Traders at broker-dealers often interact with bankers who know confidential information, raising concerns about undetected insider trading, the U.S. Securities and Exchange Commission said.
Senior executives at some broker-dealers are allowed access to non-public information from one group while overseeing employees who could benefit from it, the SEC’s Office of Compliance Inspections and Examinations said today in a report. Allowing some supervisors to be “above the wall” dividing traders from those with the information may facilitate insider trading, according to the report, which didn’t name any firms where such practices exist.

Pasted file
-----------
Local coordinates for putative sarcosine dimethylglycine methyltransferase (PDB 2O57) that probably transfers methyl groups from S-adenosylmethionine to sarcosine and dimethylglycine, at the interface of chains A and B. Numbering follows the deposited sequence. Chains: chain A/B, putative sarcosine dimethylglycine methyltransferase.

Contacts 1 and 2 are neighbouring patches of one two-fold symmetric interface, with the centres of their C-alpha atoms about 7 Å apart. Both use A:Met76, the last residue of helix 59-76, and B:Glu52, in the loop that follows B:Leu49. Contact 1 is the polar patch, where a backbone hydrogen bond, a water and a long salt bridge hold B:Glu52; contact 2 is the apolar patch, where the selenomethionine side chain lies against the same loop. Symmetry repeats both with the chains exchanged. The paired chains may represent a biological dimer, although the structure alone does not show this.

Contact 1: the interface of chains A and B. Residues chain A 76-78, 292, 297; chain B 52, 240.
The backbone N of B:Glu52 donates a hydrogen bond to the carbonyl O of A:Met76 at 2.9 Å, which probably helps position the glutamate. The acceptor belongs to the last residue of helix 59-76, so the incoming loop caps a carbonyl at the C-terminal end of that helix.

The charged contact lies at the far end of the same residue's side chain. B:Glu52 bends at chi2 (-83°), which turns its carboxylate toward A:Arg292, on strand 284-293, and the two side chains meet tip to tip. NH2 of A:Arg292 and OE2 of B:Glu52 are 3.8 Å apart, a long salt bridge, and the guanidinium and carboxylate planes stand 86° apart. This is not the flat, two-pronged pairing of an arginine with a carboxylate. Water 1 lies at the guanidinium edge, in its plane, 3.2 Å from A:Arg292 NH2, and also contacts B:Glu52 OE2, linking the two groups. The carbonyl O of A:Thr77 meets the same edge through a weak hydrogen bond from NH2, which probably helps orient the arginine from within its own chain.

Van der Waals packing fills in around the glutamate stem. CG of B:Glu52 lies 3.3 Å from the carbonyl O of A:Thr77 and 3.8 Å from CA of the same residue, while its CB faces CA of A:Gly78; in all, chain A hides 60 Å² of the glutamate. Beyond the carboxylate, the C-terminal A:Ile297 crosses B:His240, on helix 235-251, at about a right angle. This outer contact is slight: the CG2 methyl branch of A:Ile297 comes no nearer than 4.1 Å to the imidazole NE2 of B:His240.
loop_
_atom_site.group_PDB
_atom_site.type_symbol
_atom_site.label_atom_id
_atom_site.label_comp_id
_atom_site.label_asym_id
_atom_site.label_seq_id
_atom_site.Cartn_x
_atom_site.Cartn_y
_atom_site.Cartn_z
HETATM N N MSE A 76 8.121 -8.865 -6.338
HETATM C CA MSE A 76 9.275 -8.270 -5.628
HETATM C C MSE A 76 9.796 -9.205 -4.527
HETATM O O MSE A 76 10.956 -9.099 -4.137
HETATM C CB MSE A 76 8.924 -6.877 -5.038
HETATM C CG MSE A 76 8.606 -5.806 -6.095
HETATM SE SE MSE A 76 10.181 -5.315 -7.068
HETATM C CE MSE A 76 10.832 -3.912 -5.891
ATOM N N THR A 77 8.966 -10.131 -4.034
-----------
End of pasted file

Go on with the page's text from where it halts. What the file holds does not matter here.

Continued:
The SEC’s review of secrecy procedures at broker-dealers follows a nationwide crackdown on insider trading by the Federal Bureau of Investigation in New York and prosecutors in the office of Manhattan U.S. Attorney Preet Bharara that began five years ago. The probe snared Raj Rajaratnam, 55, the co-founder of Galleon Group LLC, who was convicted last year on securities fraud and conspiracy charges.
“The report illustrates the types of conflicts of interest that may arise between a broker-dealer’s obligations to clients that provide confidential information for business purposes and the potential misuse of such information for insider trading or other improper ends,” Carlo di Florio, the director of the SEC office, said in a statement.